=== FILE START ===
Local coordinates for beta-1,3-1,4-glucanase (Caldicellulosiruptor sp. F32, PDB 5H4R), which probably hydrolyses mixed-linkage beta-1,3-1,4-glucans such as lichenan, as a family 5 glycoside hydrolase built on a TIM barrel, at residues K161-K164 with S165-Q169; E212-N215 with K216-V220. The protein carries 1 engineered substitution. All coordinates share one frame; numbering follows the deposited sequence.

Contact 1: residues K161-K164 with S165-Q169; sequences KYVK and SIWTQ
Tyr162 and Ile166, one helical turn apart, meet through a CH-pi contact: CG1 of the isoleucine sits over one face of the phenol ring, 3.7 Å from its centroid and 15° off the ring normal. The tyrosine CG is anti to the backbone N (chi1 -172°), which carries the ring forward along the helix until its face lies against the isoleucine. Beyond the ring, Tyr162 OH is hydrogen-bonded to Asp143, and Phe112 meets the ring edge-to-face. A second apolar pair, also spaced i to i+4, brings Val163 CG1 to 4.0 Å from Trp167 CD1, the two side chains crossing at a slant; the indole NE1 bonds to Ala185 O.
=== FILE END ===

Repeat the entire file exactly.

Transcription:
Local coordinates for beta-1,3-1,4-glucanase (Caldicellulosiruptor sp. F32, PDB 5H4R), which probably hydrolyses mixed-linkage beta-1,3-1,4-glucans such as lichenan, as a family 5 glycoside hydrolase built on a TIM barrel, at residues K161-K164 with S165-Q169; E212-N215 with K216-V220. The protein carries 1 engineered substitution. All coordinates share one frame; numbering follows the deposited sequence.

Contact 1: residues K161-K164 with S165-Q169; sequences KYVK and SIWTQ
Tyr162 and Ile166, one helical turn apart, meet through a CH-pi contact: CG1 of the isoleucine sits over one face of the phenol ring, 3.7 Å from its centroid and 15° off the ring normal. The tyrosine CG is anti to the backbone N (chi1 -172°), which carries the ring forward along the helix until its face lies against the isoleucine. Beyond the ring, Tyr162 OH is hydrogen-bonded to Asp143, and Phe112 meets the ring edge-to-face. A second apolar pair, also spaced i to i+4, brings Val163 CG1 to 4.0 Å from Trp167 CD1, the two side chains crossing at a slant; the indole NE1 bonds to Ala185 O.